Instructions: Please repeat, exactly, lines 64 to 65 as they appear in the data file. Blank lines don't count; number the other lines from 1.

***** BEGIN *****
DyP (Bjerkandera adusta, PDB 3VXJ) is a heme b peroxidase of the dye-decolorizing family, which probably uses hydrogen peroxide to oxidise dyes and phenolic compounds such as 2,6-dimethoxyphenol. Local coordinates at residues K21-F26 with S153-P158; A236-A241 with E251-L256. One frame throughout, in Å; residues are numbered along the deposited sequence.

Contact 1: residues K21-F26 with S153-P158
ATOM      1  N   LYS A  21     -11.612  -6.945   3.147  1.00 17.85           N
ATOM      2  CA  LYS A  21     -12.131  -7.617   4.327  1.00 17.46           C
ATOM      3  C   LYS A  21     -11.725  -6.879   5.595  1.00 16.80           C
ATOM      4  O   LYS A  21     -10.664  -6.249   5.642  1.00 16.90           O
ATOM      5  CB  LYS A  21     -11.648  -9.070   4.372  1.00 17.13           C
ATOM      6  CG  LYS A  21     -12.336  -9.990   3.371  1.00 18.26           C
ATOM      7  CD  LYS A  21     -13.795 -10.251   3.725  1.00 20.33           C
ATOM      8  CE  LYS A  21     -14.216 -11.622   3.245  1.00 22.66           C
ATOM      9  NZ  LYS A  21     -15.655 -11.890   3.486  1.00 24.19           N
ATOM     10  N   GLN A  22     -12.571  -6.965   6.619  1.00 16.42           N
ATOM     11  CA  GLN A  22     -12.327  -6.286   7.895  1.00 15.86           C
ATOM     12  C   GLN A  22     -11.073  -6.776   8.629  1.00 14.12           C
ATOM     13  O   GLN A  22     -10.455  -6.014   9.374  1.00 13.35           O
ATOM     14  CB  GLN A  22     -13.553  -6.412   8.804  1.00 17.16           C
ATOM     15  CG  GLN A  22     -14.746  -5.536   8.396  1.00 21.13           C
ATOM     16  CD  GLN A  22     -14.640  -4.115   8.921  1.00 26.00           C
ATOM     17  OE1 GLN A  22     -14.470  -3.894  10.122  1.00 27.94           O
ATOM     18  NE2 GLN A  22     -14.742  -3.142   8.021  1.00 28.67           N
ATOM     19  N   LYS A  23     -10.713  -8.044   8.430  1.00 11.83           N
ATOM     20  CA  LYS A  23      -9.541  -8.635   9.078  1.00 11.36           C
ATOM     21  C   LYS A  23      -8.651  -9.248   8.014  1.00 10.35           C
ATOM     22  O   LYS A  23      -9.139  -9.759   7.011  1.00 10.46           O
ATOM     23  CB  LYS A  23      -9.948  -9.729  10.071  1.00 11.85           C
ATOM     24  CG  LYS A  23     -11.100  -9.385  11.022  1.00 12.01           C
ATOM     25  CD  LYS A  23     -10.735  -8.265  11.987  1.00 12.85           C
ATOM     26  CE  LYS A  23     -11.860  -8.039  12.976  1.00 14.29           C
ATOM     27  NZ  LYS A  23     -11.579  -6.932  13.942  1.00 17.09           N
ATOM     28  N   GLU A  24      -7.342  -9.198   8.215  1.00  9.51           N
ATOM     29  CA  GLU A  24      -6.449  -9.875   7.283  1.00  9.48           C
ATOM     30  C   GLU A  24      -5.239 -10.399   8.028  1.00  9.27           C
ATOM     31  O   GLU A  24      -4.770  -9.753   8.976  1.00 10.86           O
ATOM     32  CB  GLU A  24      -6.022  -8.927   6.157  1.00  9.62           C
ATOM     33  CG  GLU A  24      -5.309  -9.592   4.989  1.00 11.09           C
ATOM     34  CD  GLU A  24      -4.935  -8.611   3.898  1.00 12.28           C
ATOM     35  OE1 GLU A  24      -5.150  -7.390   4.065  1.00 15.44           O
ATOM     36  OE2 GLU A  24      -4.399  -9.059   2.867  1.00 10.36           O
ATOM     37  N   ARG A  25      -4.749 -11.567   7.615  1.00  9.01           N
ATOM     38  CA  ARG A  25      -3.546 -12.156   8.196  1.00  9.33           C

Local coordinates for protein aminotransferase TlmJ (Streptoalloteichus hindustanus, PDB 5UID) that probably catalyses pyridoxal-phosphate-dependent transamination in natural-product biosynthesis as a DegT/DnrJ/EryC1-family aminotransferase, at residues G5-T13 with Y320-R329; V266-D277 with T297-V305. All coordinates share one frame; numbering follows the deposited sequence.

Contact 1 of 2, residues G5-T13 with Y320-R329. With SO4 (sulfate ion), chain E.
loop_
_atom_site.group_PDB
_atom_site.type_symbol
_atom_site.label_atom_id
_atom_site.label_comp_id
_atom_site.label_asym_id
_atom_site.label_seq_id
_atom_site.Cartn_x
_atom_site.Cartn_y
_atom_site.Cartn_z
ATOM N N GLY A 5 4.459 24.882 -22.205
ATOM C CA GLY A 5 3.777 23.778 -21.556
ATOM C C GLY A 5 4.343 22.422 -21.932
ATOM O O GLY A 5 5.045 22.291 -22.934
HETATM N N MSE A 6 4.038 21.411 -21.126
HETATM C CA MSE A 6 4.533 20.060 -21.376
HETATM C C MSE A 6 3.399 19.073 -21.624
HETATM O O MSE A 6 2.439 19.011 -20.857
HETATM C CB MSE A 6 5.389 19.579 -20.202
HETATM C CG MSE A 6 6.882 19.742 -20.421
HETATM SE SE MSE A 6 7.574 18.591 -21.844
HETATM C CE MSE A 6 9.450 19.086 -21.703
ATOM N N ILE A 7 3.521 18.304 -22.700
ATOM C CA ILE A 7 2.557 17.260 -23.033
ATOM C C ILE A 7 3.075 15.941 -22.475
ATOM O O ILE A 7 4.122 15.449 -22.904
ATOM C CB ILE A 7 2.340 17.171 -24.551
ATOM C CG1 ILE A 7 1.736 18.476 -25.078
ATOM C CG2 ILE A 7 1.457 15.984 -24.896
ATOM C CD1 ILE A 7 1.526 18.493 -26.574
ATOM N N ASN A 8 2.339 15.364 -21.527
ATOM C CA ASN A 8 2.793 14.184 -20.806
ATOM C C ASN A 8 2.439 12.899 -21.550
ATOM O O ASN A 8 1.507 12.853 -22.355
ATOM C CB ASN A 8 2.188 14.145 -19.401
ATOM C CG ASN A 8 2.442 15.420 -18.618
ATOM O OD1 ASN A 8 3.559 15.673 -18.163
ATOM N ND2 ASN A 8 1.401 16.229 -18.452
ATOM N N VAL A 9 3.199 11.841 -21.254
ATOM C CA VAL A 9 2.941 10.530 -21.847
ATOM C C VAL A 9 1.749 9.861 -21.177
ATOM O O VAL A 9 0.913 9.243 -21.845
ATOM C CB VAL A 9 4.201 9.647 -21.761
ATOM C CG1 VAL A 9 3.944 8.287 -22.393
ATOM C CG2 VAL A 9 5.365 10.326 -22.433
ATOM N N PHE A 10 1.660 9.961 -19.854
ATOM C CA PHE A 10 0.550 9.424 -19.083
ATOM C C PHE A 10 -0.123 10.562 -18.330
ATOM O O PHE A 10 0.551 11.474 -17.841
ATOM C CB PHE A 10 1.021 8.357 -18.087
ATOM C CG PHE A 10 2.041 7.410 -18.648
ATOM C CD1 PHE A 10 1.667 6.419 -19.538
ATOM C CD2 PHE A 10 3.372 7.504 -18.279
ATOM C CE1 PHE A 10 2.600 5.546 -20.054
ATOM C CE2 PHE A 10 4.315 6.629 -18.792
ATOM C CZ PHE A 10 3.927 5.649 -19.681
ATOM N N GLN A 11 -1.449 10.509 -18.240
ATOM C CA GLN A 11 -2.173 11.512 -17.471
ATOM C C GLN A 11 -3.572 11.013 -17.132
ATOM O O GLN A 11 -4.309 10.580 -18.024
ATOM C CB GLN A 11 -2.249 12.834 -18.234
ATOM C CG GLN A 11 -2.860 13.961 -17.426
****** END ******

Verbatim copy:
HETATM C CE MSE A 6 9.450 19.086 -21.703
ATOM N N ILE A 7 3.521 18.304 -22.700